My following book review appeared in the Melbourne Age/Sydney Morning Herald last weekend:
Windfall: The Booming Business of Global Warming
PENGUIN PRESS, $29.99
Who says global warming is bad for the world? The recent Intergovernmental Panel on Climate Change report found widespread and consequential effects on food systems and ecosystems, with detrimental ramifications for billions of people around the globe.
But that is only the negative reading of the incontrovertible scientific consensus. Another, far smaller group of people see climate variations as a unique opportunity to make a fortune. Deutsche Bank’s former chief climate strategist, Mark Fulton, used to help his employer identify global warming as a ”megatrend” that could guarantee profits for years. ”It’s always helped me, climate change, in my career,” he jokes with US journalist McKenzie Funk in this timely and necessary book on the new normal for vulture capitalism.
Disasters, man-made and natural, can be wonderful for energising our largely unregulated free markets. They are less welcome for the individuals who cannot afford to insulate themselves from the effects of rising temperatures, extreme storms, melting ice caps and battles for energy security.
Funk’s book is a warning – a unique insight into a world that largely exists in the business pages of our media. A fund manager tells him some insurance companies are licking their lips over climate change, because increasing rates prove ”hurricane season is actually quite a positive thing”. Screw the environmental and practical devastation on lives and property.
As Funk travels to many nations to document the ways in which changing temperatures are ruining life as they know it, he acknowledges this vital fact. ”It’s about people, and mostly it’s about people like me: northerners from the developed world – historically the emitter countries, as we’re called – who occupy the high, dry ground, whether real or metaphorical.”
The US National Snow and Ice Data Centre released figures last month about the declining amount of ice in the Arctic Circle, the fifth lowest peak since 1978. That is 12 per cent shrinking of ice per decade since the late 1970s. This will have worrying effects on rising sea levels and low-lying nations.
Greenland is ground zero for these battles and Funk outlines what is at stake; up to 22 per cent of the world’s untapped oil and gas deposits are ”thought to be hiding in the high north, some of it in territory that does not yet belong to any nation”.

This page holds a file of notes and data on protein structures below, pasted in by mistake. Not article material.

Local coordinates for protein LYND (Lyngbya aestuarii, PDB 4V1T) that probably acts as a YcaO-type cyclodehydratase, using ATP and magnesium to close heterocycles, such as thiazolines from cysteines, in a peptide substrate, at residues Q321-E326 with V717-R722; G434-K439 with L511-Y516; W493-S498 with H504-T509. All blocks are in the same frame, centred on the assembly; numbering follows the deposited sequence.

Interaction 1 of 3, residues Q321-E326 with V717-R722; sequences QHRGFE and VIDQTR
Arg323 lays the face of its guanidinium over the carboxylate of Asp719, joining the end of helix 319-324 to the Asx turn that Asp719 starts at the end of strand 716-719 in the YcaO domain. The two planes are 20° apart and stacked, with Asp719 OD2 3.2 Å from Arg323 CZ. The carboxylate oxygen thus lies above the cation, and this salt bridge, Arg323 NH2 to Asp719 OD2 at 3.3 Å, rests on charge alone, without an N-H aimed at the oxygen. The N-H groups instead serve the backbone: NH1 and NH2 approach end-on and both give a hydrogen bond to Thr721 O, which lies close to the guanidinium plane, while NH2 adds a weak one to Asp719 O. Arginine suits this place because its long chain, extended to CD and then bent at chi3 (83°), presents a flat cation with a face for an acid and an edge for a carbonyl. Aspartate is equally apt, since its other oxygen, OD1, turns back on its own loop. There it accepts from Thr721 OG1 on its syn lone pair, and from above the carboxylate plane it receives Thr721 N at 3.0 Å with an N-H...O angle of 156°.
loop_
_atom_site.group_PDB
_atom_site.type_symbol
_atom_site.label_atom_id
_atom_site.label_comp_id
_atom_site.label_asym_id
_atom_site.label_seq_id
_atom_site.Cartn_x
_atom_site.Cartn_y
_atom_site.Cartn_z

”The less ice there is, the more petroleum there is within reach, and the most pressure there is to stake a claim.”
BP, Shell and London Mining are racing to industrialise the pristine Arctic area and an Australian company, Greenland Minerals and Energy Ltd, is ready to exploit Greenland’s recent approval of uranium mining.
This book details the massive energy multinationals that years ago, internally at least, recognised the threat of climate change and their ability to make money from it. The former head of scenario planning for Royal Dutch Shell published a report for the Pentagon in 2004 that extreme weather was inevitable and re-engineering climate to suit our conditions was necessary. The Pentagon’s concerns, Peter Schwartz tells Funk, revolves around one word: Mogadishu. ”Massive drought led to famine, which led to the collapse of Somalia, which led to the UN intervention, which led to the US intervention, which led to military disaster. They see a string of Mogadishus rolling off into the future.”
It is hard not to view this US position as the white man’s burden, reluctantly saving whichever individuals or communities deemed important to serve imperial interests. Bangladesh is already facing the prospect of millions of citizens being displaced by rising oceans. In the brutal, upcoming Darwinian gamble, it is hard to see the Washington elite viewing them as essential.
Funk speaks to firefighters in Los Angeles who are offering their services to the highest insurance bidder, water privateers, Wall Street bankers buying up valuable land in South Sudan and African environmental refugees desperately looking for arable land.
This compelling investigation into the darker sides of modern nature, as some states will lose parts of their land and people in the 21st century, is sober and not inflammatory.
Funk is right when he concludes climate change is also an issue of human justice.
Antony Loewenstein is an independent journalist and author of Profits of Doom.